Not sure if real or nominal, but regardless, highest payments whilst we have emergency rates, and a sluggish economy.

I can't imagine this will be pretty in the future. Would love to see the rest of this report/presentation
Here's an article from the financial post regarding CHMC. In summary, bank profits are high as heck, and they are not worried about bad debt or mortgage defaults because it's all insured by CMHC. That's right, it's our tax dollars that will bail out these bad loans.



Spoiler!


we went from about $50 Billion dollars in insured mortgages by the CMHC in the early 2000's to about $700 billion today. I think the biggest mistake the government did was the 40 year amortization mortgages. That and relaxed lending guidelines such as no income verification and stuff like that.

So for the next 25-40 years (the life of a mortgage), us taxpayers have to be liable for this 700 billion dollars if a catastrophic event happens and real estate values crash. Great, just great.

All so some guy can speculate with 5% down.
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Old 11-16-2013, 10:29 PM   #1616
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What do u do? I'm really interested to see what ppl do and why they think they deserve to live in 'stylish places'

Sell porn on the internet and write books


Location determines lifestyle
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Old 11-16-2013, 10:33 PM   #1617
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So don't live in a $2k/month apartment and don't live downtown.

Do you really need to be walked through this or are you apart of the impatient self-entitled generation who wants every thing right now?

Come on dude, do you really not know how to budget and save money? Live cheap in the present for a goal in the future? Sound like a foreign concept to you?

This is why you probably don't work out, you don't fuck hot chicks, you don't have a sweet car, but you may have a few hundred grand in net worth


Then again, what have you done with your life but saved up? If you're finally a millionaire @ 40 but you did nothing but save up, date a 5, drive a Camry, and your big night out was going to Red Robin and the movies, well, enjoy it I guess!
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Old 11-16-2013, 11:40 PM   #1618
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This is why you probably don't work out, you don't fuck hot chicks, you don't have a sweet car, but you may have a few hundred grand in net worth


Then again, what have you done with your life but saved up? If you're finally a millionaire @ 40 but you did nothing but save up, date a 5, drive a Camry, and your big night out was going to Red Robin and the movies, well, enjoy it I guess!
Hey that kinda sounds like my life years back. Work out less now that i have a family. Had a townhouse in burnaby, and along with the working out that helped me fuck plenty hot chicks, found one i loved and married her, sold the townhouse, bought a house, suppose my net worth is well north of 100k (house poor) traded my sweet ride for a minivan (but i still have the gisxr and its for sale if anyone is interested) and i still enjoy them sauteed shroom burgers!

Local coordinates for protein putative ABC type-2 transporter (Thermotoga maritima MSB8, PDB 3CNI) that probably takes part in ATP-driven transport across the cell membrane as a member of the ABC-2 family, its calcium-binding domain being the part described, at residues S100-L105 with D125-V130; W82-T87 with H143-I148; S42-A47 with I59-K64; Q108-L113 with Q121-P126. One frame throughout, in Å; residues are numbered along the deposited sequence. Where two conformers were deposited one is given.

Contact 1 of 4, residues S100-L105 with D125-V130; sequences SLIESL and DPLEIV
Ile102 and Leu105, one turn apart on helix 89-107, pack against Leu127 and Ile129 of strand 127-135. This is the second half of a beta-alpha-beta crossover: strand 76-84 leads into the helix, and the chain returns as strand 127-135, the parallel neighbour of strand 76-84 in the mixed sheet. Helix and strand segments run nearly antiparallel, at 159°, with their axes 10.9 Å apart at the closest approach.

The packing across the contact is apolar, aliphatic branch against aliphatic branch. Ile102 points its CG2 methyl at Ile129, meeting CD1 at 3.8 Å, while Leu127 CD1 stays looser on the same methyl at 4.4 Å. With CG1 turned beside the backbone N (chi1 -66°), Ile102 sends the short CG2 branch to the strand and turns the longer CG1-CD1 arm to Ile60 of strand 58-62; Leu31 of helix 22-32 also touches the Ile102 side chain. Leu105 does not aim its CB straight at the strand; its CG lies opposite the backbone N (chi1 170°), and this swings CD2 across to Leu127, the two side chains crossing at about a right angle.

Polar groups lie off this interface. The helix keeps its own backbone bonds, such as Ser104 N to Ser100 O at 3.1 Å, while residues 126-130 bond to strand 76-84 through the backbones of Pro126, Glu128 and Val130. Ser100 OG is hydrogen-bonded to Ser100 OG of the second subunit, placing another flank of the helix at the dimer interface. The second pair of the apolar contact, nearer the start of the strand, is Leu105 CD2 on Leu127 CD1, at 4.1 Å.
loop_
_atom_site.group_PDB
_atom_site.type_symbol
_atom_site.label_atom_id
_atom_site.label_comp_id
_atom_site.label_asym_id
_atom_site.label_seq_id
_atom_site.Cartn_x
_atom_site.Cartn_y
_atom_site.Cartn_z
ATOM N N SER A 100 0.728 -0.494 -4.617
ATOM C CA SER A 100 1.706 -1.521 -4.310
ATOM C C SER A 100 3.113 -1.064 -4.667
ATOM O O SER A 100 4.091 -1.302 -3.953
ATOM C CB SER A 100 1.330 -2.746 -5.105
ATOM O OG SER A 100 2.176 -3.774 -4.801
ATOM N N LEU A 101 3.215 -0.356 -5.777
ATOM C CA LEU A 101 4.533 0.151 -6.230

I admit, i dated some 5's. We've all brought things home we're not too proud of
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Old 11-16-2013, 11:50 PM   #1619
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Sweet! The price of a detached home is now a steal at just over $900k

Would it be wrong to point and laugh at those who are in full tryhard mode to buy property now because status quo?
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Old 11-17-2013, 12:51 AM   #1620
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Sell porn on the internet and write books


Location determines lifestyle
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Old 11-20-2013, 12:40 PM   #1621
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Why Vancouver Real Estate is Not Going To Crash | Vancity Buzz | Vancouver Events, News, Food, Lifestyle and More

WHY VANCOUVER REAL ESTATE IS NOT GOING TO CRASH
BY VANCITY BUZZ | 3 HOURS AGO | SPEAK UP




It’s Vancouver’s greatest economic export: telling everyone outside of Vancouver how great it is to live here. It’s even on our license plate (“the greatest place on earth”). No – we’re not arrogant, we just live in a delusional rainy day reality.

The Economics

The definition of a real estate bubble is when the price of an asset rises above what local incomes can afford. It’s that simple. If the locals can’t afford it – then an asset is over priced. How do we gauge if something is too expensive?

Easy – we have historical real estate valuations that are based on the incomes of local residents. The historical national average over a very long period of time is approximately three times income to one. What does this mean in English and not finance talk? It means that if you and your partner make a combined income of $100,000 per year, then the house you should be buying is about $300,000.

This isn’t an exact science – but that sounds about right for affordability doesn’t it? This way you can pay your mortgage, save for your kids college, perhaps take a vacation every year or two, and save for a rainy day.

So here’s the magic question – if the rest of Canadian families are making $100,000 per year and buying $300,000 houses, how much do pay at the greatest place on earth?

Well, let me assure you we’re not making any more money: Vancouver is not a great place for young couples to get ahead (think Calgary, Fort Mac, or Toronto if you want to live somewhere and make good coin). So if a Vancouver couple is making $100,000, the average home they are purchasing is $900,000. These aren’t exact numbers, but give or take $100,000 in either direction and you’re probably about bang on. So what are the implications to this?

If you believe in putting down a 25 per cent down payment you’d have to first save about $225,000 to just for your down payment. That’s nearly the cost of a $300,000 house that everyone else in the country is paying. Comparatively speaking, your mortgage is $450,000 higher with living in Vancouver than somewhere else in the country.

That, ladies and gentlemen, is pure insanity.